26 percent of Americans who were at least 5 years old at the time, the events of that day will forever be seared into their memory.
People will have different perspectives on the type of president Kennedy was. Some will argue he was a progressive-liberal. Others will say he was more conservative than some people give him credit for being. However, what many will recall about Kennedy -- regardless of party affiliation or ideology -- is that he was a president who looked toward tomorrow.
To remember him as a president, many will watch his 1961 inaugural address, considered one of, if not the most memorable in U.S. history, which will forever be remembered for generations to come. Americans will listen to his commitment to allies, his willingness to stand up against our enemies, a stance against poverty, a promise to land on the Moon, and a dedication to look ahead for the betterment of the country.
What many may not recall and a speech that is not often taught in schools is a speech given by President Lyndon B. Johnson on Thanksgiving Day, November 28, 1963. A nation still shaken by the loss of their president now looked to a new leader to get them through this tragedy. In some ways, his words reflected the approach Kennedy had to leadership:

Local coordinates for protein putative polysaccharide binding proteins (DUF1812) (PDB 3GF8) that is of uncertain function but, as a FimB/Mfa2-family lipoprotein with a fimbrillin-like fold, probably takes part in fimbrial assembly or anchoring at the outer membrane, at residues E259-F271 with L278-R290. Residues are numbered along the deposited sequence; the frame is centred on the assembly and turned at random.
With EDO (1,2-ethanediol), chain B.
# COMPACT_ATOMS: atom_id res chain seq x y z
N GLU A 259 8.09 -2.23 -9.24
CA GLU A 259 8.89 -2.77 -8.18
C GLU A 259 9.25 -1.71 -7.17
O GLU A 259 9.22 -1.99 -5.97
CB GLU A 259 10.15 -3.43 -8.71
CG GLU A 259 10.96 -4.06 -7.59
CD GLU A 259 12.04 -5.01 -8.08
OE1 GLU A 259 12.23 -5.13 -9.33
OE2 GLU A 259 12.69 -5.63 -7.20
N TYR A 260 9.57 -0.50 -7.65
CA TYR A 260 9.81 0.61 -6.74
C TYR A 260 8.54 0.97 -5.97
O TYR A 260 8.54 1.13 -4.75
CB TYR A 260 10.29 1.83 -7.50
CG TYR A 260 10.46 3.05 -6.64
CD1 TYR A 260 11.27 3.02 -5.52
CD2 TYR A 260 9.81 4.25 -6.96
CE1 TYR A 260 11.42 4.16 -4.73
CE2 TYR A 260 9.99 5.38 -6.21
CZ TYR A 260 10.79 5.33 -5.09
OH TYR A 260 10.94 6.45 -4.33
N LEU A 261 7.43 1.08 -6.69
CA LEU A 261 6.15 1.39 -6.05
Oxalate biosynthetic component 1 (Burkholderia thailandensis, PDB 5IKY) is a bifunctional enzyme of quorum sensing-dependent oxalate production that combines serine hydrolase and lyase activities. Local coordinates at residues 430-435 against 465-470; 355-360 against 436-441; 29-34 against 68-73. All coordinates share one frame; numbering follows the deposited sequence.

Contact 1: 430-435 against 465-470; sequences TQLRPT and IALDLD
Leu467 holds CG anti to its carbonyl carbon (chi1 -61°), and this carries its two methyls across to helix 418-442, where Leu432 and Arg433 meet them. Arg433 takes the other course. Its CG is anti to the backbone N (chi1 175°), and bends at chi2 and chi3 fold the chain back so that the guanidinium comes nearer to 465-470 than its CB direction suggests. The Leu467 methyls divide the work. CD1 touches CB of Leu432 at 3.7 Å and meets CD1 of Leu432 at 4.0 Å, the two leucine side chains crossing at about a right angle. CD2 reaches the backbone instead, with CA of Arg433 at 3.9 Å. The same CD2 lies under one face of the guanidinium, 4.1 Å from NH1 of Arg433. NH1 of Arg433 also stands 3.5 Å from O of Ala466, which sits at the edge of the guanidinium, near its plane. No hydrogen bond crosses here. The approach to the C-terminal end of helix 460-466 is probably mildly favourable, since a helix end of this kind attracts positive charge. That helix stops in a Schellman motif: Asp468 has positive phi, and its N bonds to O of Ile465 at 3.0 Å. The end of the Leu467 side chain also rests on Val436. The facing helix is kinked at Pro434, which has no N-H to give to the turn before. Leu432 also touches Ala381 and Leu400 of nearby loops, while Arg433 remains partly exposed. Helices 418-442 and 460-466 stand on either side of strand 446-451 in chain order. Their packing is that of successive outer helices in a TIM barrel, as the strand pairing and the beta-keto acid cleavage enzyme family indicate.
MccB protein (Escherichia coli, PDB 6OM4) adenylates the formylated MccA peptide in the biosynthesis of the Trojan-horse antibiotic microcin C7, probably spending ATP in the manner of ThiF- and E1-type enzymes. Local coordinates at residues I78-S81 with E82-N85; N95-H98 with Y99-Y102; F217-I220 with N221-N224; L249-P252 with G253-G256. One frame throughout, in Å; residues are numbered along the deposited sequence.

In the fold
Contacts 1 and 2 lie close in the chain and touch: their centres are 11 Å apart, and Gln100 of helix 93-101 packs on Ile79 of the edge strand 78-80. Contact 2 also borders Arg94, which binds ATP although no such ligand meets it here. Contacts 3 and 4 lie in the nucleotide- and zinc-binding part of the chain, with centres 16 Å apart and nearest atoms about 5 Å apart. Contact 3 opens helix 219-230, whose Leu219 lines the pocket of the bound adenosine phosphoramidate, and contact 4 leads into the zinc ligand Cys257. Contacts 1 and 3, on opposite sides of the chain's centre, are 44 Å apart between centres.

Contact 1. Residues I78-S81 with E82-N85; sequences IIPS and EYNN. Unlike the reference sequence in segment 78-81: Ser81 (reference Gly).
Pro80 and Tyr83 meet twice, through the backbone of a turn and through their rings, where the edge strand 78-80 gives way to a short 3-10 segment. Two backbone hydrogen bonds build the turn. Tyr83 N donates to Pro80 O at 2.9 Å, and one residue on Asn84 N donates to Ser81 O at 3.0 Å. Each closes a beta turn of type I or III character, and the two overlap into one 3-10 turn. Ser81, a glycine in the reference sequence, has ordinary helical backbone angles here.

“All of us have lived through 7 days that none of us will ever forget. We are not given the divine wisdom to answer why this has been, but we are given the human duty of determining what is to be, what is to be for America, for the world, for the cause we lead, for all the hopes that live in our hearts. A great leader is dead; a great Nation must move on. Yesterday is not ours to recover, but tomorrow is ours to win or to lose. I am resolved that we shall win the tomorrows before us. So I ask you to join me in that resolve, determined that from this midnight of tragedy, we shall move toward a new American greatness.”
It was a promise that we would move forward. It was a promise that America would continue to pursue greatness.There are some similarities between the events of the early 60s and what is going on in the US today -- a war weary country, a young and charismatic president, new technology now commonly available to the public that connects people more to the ongoing problems in the world around them, a young, politically engaged generation, and more.
Photo Credit: Cecil Stoughton/The White House/John F. Kennedy Presidential Library/Reuters/File